It is a puzzle to many liberals – how do conservatives think about policy? For example, how could they be against helping people get health care at reasonable cost? At first blush, it seems that it is the manifestation of mean spirited selfishness. And that is true – with a twist.
The twist is that there is an intellectual core to this school of thought. That intellectual core preaches that a selfish society is a better society. There is no “shared interest”, just pure self-interest. When that self interest gets diluted, it loses its intellectual vigor.
That school of thought is not from Adam Smith. It has instead a more modern progenitor – Ayn Rand. Rand wrote two books that lay out her ideas – The Fountainhead and Atlas Shrugged. And modern conservatives treat these books are the words of a prophet.
BTW, One of the most devoted Ayn Rand true believers used to run the Federal Reserve – Alan Greenspan. Greenspan could not imagine that self-interest could lead to the demise of institutions that were essential to supporting it. And that is precisely what happened in the 2008 meltdown. Greenspan was dumbfounded and remains so today.
Robert Reich discussed Rand in the video below – and if you want to be part of the political debate that rages these days, you might want to take a look and decide for yourself whether Rand was a prophet of a quack social psychologist.
I have labelled Rand’s influence “rotten”. Why? For two reasons. First, there is a major difference between playing a game with passion (something Rand would approve of) and ignoring whether the rules of the game are biased towards one side (something Rand would suggest we do). Second, Rand’s approach to making society work runs headlong into a discovery that we have made about innovation. Innovation is not an act of individual ego. It arises out of social connection. And celebration of unbridled ego therefore, is a recipe for a less prosperous society.
I posted on Dan Coyle’s new book “The Culture Code” a while back, and I have ordered it. When it arrives, I will go through the book, not just for fun, but to incorporate what Dan is writing about into our innovation and team building models that we teach here in Tartu.
I will keep you posted.
And errr … I may be ordering The Perfect Scoop. Just for fun.
Have a great weekend!
The Perfect Scoop is a book written by Dave Lebovitz that some claim is the world’s most popular book about making ice cream. Dave has now updated his book.
Here is a review of the update by Nigella Lawson.
And thank the Lord, there is a recipe for a negroni slush. That is reason enough to go for it!
From a new book by Kamin Mohammadi
“She walks down the street with a swing in her step and a lift to her head. She radiates allure as if followed by a personal spotlight. She may be tall or short, slim or pneumatically curvaceous, dressed discreetly or ostentatiously―it matters not. Her gait, her composure, the very tilt of her head is an ode to grace and self-possession that makes her beautiful whatever her actual features reveal….She is real and gracing the streets of every city, town, and village in Italy right now. She is the embodiment of bella figura and she cuts an elegant dash through our mundane modern world.”
The author explains
“My version of bella figura is a philosophy of life for appreciating the beauty in everything, making everything you do in life as beautiful as possible,” she explained during an interview from her home outside Florence, where she’s lived since 2009. “It’s not necessarily the traditional definition, but I think that’s its essence…I’m very conscious that my book focuses on the positive.”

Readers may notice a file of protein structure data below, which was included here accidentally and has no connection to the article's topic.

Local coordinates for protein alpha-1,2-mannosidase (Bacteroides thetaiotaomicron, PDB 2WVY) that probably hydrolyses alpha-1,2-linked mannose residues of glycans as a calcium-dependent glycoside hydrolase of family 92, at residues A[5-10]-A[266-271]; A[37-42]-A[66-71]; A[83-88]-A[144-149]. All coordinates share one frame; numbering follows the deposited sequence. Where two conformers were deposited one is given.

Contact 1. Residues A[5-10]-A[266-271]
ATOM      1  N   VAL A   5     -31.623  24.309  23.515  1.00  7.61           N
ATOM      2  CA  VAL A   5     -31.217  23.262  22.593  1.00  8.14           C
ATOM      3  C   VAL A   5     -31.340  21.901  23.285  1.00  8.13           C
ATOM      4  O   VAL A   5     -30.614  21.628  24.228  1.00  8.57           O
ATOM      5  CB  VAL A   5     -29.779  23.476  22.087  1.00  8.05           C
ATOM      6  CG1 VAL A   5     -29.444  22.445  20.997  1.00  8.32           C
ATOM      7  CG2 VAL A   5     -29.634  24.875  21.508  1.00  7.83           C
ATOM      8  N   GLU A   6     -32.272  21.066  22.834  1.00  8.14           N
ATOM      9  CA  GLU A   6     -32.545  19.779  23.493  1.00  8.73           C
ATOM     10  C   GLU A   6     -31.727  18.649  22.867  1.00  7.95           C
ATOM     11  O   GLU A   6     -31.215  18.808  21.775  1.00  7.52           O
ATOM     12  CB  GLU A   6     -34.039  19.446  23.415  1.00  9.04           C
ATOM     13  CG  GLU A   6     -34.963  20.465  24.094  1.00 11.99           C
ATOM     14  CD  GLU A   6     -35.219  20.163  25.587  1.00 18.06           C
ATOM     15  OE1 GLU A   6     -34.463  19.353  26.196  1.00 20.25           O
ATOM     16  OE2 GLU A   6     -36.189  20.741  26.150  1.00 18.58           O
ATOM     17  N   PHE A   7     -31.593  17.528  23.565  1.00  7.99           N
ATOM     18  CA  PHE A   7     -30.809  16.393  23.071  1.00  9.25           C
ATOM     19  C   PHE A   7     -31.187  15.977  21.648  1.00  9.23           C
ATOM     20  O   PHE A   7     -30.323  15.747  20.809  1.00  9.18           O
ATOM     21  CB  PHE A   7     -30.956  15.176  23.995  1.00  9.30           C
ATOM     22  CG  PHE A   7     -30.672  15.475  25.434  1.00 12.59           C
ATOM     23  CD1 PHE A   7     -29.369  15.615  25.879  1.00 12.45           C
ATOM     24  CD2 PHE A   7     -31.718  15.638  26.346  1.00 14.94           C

There is something to this!
At least some of the time, we all yearn to understand how society works. For example, where do great ideas come from? How does innovation happen? Where are we all headed?
Fear not if these questions cause your eyebrow to twitch slightly as you reach for your poolside cocktail! Greg Satell hass a summer reading list just for you!
And indeed, it is a whopper!
Not recipe books. But books that are focused on one of the few things that rival sex for passion – food! Bon Appetit has a very nice selection of non-fiction and fiction.
This first selection caught my eye
History buffs and Francophiles get to nerd out in Paris à Table by Parisian writer/theater critic Eugène Briffault. The book was published in 1846 and re-released for the first time in English this year. Briffault chronicles 19th century French society through the lens of culinary culture, and translator J. Weintraub does an excellent job of relaying Briffault’s illustrative descriptions for the 21st century reader. Briffault has (very funny) strong opinions about how his countrymen dine, especially those who take part in the “impudent custom” of déjeuner dînatoire, now known as brunch. Even in the 1800s, brunch was dismissed as an excuse for men to start drinking champagne before noon (proper women did not brunch). He would have loved BrunchCon.
An excuse for drinking champagne before noon? When asked why he drank a glass of champagne with breakfast, Rumpole creator John Mortimer said “Because I can.”
Summer is my main time for reading and each summer, I try to assemble lists of books that are “must reads” for me.
This summer, I will be re-reading several books that I talk about all the time.
- Flow by Csikszentmihalyi – This 1991 book lays out the argument for gamification and embracing an active versus passive lifestyle. I am a great believer in using gamification as a learning tool, so I am going back to this book all the time
- Playing to Win by Lafley and Martin – How do you institutionalize strategic learning ? Lafley and Martin offer a compelling model
I will be taking a look at at least one of these books recommended by JPMorgan. BTW, I found that Dan Coyle (recommended for his book “The Culture Code”) is a very good writer.
Here is the video promo